McMaster researchers create “sheets” of meat in the lab that stack up well against their natural counterparts
Photo by Jin Lee
BY Wade Hemsworth
January 19, 2021
McMaster researchers have developed a new form of cultivated meat using a method that promises more natural flavour and texture than other alternatives to traditional meat from animals.
Researchers Ravi Selvaganapathy and Alireza Shahin-Shamsabadi, both of the university’s School of Biomedical Engineering, have devised a way to make meat by stacking thin sheets of cultivated muscle and fat cells grown together in a lab setting. The technique is adapted from a method used to grow tissue for human transplants.
The sheets of living cells, each about the thickness of a sheet of printer paper, are first grown in culture and then concentrated on growth plates before being peeled off and stacked or folded together. The sheets naturally bond to one another before the cells die.
The layers can be stacked into a solid piece of any thickness, Selvaganapathy says, and “tuned” to replicate the fat content and marbling of any cut of meat – an advantage over other alternatives.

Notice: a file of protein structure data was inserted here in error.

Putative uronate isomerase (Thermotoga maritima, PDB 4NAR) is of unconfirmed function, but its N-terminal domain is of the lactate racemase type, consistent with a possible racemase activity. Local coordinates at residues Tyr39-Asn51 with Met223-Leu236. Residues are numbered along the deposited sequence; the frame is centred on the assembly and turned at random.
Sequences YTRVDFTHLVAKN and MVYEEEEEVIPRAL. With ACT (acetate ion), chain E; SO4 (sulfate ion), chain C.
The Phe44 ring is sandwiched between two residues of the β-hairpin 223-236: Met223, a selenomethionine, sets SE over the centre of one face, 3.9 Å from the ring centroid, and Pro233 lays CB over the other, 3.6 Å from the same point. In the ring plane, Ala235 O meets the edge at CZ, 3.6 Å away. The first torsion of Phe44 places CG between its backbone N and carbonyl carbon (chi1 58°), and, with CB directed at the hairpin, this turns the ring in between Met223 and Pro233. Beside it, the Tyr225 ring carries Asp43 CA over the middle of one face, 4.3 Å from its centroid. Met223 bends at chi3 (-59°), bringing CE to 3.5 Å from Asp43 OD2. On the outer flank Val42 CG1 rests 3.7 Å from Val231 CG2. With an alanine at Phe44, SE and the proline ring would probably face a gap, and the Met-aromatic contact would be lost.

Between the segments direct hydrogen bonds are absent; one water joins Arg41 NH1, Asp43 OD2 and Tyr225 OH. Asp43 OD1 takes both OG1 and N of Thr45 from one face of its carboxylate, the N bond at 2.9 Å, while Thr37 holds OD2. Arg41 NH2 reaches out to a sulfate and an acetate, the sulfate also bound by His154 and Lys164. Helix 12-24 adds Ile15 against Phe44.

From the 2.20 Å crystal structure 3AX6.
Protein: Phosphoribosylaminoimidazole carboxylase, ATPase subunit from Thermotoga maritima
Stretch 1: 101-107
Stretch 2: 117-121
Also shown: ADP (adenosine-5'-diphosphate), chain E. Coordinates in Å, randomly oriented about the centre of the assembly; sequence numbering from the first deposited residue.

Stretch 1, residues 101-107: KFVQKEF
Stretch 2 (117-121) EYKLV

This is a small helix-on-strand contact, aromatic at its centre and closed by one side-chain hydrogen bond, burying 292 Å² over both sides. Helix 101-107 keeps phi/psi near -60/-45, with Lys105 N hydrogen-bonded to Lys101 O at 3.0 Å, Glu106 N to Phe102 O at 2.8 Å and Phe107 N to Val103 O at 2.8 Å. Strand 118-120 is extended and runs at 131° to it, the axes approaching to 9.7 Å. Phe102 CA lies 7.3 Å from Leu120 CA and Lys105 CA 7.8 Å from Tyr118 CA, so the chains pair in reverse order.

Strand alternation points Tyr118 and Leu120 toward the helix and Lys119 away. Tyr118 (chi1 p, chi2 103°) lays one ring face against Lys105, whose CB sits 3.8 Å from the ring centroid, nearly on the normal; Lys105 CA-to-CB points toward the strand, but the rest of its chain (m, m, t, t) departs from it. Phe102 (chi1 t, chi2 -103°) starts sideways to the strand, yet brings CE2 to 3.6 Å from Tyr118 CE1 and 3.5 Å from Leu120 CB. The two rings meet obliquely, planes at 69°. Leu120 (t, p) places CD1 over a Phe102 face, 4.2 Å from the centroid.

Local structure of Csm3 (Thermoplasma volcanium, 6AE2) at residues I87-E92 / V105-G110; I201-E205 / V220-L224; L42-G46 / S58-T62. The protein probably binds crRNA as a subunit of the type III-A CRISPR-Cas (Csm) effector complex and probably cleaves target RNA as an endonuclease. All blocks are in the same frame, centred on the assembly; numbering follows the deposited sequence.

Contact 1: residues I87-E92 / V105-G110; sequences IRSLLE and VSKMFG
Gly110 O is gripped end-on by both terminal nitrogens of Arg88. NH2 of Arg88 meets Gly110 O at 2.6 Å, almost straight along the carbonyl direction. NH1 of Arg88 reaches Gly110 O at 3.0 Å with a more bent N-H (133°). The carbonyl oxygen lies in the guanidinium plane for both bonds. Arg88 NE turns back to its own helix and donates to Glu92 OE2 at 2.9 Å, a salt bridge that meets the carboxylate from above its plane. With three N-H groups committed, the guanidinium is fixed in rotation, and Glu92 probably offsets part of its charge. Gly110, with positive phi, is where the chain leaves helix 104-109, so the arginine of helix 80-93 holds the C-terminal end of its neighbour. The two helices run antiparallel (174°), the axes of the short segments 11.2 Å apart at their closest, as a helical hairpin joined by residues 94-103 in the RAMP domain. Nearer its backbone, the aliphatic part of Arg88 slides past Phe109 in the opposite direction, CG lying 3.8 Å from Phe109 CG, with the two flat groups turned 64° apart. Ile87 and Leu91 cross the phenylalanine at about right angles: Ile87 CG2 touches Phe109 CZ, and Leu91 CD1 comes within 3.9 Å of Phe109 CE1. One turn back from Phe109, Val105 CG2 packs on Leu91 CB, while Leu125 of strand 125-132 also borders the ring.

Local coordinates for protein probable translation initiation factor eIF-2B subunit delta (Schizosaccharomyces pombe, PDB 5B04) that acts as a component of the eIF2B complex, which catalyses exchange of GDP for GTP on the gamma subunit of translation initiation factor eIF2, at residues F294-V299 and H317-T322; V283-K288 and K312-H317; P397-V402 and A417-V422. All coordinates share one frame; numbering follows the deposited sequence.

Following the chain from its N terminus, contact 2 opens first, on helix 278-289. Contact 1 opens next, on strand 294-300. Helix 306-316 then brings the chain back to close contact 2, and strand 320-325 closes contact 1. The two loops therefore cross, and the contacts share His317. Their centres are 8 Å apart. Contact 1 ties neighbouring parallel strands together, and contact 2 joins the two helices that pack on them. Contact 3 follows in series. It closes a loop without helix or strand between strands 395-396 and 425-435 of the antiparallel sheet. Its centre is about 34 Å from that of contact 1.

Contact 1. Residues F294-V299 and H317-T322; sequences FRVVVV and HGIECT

“We are creating slabs of meat,” he says. “Consumers will be able to buy meat with whatever percentage of fat they like – just like they do with milk.”
As they describe in the journal Cells Tissues Organs, the researchers proved the concept by making meat from available lines of mouse cells. Though they did not eat the mouse meat described in the research paper, they later made and cooked a sample of meat they created from rabbit cells.
“It felt and tasted just like meat,” says Selvaganapathy.
There is no reason to think the same technology would not work for growing beef, pork or chicken, and the model would lend itself well to large-scale production, Selvaganapathy says.
The researchers were inspired by the meat-supply crisis in which worldwide demand is growing while current meat consumption is straining land and water resources and generating troubling levels of greenhouse gases.
“Meat production right now is not sustainable,” Selvaganapathy says. “There has to be an alternative way of creating meat.”
Producing viable meat without raising and harvesting animals would be far more sustainable, more sanitary and far less wasteful, the researchers point out. While other forms of cultured meat have previously been developed, the McMaster researchers believe theirs has the best potential for creating products consumers will accept, enjoy and afford.
The researchers have formed a start-up company to begin commercializing the technology.